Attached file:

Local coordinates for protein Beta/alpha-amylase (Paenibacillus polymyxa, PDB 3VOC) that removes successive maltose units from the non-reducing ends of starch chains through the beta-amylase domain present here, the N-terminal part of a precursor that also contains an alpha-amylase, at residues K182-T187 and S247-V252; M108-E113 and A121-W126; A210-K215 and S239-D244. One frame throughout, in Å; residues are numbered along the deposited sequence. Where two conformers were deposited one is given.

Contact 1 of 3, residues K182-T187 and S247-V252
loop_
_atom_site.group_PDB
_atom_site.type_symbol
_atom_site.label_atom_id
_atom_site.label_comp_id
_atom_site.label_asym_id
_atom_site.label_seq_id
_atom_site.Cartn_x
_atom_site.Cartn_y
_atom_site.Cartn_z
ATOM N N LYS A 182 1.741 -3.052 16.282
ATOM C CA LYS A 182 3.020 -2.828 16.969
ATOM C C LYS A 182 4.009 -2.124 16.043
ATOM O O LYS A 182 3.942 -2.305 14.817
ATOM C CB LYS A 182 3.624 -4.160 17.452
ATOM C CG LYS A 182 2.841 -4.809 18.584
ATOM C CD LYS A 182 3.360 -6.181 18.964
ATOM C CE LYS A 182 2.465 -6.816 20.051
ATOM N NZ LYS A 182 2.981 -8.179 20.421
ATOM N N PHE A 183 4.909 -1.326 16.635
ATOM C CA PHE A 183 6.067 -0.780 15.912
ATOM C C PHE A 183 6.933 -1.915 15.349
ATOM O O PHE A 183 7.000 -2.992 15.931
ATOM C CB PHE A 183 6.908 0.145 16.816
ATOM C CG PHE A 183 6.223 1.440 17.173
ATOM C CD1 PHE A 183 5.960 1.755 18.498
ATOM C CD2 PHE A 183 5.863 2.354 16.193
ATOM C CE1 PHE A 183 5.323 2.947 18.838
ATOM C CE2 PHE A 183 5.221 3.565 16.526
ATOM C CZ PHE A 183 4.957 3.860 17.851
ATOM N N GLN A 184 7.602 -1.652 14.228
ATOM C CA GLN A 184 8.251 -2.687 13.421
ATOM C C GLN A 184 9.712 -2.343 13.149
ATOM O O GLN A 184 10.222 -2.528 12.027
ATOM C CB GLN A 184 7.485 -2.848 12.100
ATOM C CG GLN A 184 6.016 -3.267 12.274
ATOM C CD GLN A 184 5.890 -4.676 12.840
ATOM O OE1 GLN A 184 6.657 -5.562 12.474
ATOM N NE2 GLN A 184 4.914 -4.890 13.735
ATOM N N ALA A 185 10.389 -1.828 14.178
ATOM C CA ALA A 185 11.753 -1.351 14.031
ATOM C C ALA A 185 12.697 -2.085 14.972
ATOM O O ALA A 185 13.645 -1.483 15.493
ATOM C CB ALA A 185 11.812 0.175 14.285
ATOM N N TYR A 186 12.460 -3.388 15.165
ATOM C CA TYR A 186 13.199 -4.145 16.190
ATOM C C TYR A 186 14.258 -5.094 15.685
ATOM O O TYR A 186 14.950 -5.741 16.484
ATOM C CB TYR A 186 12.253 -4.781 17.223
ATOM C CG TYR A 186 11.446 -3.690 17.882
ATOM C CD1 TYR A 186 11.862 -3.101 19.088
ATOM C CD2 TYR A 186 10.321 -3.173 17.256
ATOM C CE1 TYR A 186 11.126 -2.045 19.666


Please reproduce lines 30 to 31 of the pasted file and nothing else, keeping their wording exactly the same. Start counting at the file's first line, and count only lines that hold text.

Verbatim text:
ATOM C CE1 PHE A 183 5.323 2.947 18.838
ATOM C CE2 PHE A 183 5.221 3.565 16.526